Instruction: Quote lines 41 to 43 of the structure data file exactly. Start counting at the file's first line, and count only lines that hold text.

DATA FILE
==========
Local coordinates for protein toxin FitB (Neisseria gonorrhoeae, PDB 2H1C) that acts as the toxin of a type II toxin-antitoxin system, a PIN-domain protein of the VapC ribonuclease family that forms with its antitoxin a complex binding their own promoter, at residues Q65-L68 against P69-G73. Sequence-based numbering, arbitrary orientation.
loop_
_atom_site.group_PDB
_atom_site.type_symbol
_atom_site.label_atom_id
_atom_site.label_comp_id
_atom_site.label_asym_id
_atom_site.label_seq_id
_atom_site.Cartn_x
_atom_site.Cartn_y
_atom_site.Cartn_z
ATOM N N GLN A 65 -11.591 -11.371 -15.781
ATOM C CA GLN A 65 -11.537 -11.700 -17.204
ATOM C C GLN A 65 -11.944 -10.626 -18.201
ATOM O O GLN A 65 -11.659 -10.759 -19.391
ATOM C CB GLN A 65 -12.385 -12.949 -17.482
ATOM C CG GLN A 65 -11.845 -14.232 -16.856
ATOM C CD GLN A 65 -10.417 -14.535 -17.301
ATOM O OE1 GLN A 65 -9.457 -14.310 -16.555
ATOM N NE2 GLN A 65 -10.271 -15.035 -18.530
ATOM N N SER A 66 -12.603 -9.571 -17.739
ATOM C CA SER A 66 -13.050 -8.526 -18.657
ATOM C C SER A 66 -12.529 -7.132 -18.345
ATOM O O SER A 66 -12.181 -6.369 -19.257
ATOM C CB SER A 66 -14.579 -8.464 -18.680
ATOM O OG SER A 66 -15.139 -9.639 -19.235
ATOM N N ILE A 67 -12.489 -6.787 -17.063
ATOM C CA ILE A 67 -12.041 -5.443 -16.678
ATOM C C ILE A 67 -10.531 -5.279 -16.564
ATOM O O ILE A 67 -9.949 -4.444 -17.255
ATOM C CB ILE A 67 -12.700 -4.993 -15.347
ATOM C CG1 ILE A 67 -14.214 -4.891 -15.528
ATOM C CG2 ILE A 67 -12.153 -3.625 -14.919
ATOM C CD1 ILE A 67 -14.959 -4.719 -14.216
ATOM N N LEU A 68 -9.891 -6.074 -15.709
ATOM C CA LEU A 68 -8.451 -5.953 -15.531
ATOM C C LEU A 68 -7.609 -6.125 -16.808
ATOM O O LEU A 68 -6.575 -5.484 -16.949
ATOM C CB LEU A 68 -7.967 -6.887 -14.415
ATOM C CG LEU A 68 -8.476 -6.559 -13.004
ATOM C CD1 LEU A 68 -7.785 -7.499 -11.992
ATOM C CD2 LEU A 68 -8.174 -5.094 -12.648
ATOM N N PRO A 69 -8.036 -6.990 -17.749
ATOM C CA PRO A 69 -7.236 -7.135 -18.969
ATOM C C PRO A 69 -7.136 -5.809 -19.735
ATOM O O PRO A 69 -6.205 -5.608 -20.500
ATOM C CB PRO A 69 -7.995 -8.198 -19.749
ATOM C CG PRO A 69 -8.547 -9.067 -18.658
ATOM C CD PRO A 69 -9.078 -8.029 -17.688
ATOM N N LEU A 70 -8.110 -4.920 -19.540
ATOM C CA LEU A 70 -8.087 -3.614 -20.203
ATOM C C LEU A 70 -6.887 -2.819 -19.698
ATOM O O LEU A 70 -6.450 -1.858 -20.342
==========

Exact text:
ATOM C CD1 LEU A 68 -7.785 -7.499 -11.992
ATOM C CD2 LEU A 68 -8.174 -5.094 -12.648
ATOM N N PRO A 69 -8.036 -6.990 -17.749